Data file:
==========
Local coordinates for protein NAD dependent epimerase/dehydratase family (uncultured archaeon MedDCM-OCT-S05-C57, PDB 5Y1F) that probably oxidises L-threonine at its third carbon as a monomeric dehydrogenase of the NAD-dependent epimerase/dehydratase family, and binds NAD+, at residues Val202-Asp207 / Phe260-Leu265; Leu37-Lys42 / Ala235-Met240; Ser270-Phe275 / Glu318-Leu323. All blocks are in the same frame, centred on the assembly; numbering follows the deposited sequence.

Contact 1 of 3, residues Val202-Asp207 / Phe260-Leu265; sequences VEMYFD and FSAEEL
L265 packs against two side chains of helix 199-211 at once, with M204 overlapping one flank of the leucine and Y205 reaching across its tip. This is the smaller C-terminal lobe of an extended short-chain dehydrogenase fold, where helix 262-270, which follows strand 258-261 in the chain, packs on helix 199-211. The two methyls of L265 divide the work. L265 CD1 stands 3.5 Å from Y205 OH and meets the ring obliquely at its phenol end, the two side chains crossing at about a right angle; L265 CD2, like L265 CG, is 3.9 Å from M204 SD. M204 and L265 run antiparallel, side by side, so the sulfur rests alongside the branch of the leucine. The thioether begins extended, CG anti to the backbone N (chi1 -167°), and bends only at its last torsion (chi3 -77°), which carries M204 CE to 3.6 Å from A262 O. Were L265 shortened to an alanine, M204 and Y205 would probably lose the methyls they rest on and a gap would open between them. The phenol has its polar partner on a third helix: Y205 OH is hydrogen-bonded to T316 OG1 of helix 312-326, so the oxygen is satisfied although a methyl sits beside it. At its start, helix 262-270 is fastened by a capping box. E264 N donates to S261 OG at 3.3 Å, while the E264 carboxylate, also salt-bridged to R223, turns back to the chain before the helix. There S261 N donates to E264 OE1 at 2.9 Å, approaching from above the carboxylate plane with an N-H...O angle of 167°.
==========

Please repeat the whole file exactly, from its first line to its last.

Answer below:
Local coordinates for protein NAD dependent epimerase/dehydratase family (uncultured archaeon MedDCM-OCT-S05-C57, PDB 5Y1F) that probably oxidises L-threonine at its third carbon as a monomeric dehydrogenase of the NAD-dependent epimerase/dehydratase family, and binds NAD+, at residues Val202-Asp207 / Phe260-Leu265; Leu37-Lys42 / Ala235-Met240; Ser270-Phe275 / Glu318-Leu323. All blocks are in the same frame, centred on the assembly; numbering follows the deposited sequence.

Contact 1 of 3, residues Val202-Asp207 / Phe260-Leu265; sequences VEMYFD and FSAEEL
L265 packs against two side chains of helix 199-211 at once, with M204 overlapping one flank of the leucine and Y205 reaching across its tip. This is the smaller C-terminal lobe of an extended short-chain dehydrogenase fold, where helix 262-270, which follows strand 258-261 in the chain, packs on helix 199-211. The two methyls of L265 divide the work. L265 CD1 stands 3.5 Å from Y205 OH and meets the ring obliquely at its phenol end, the two side chains crossing at about a right angle; L265 CD2, like L265 CG, is 3.9 Å from M204 SD. M204 and L265 run antiparallel, side by side, so the sulfur rests alongside the branch of the leucine. The thioether begins extended, CG anti to the backbone N (chi1 -167°), and bends only at its last torsion (chi3 -77°), which carries M204 CE to 3.6 Å from A262 O. Were L265 shortened to an alanine, M204 and Y205 would probably lose the methyls they rest on and a gap would open between them. The phenol has its polar partner on a third helix: Y205 OH is hydrogen-bonded to T316 OG1 of helix 312-326, so the oxygen is satisfied although a methyl sits beside it. At its start, helix 262-270 is fastened by a capping box. E264 N donates to S261 OG at 3.3 Å, while the E264 carboxylate, also salt-bridged to R223, turns back to the chain before the helix. There S261 N donates to E264 OE1 at 2.9 Å, approaching from above the carboxylate plane with an N-H...O angle of 167°.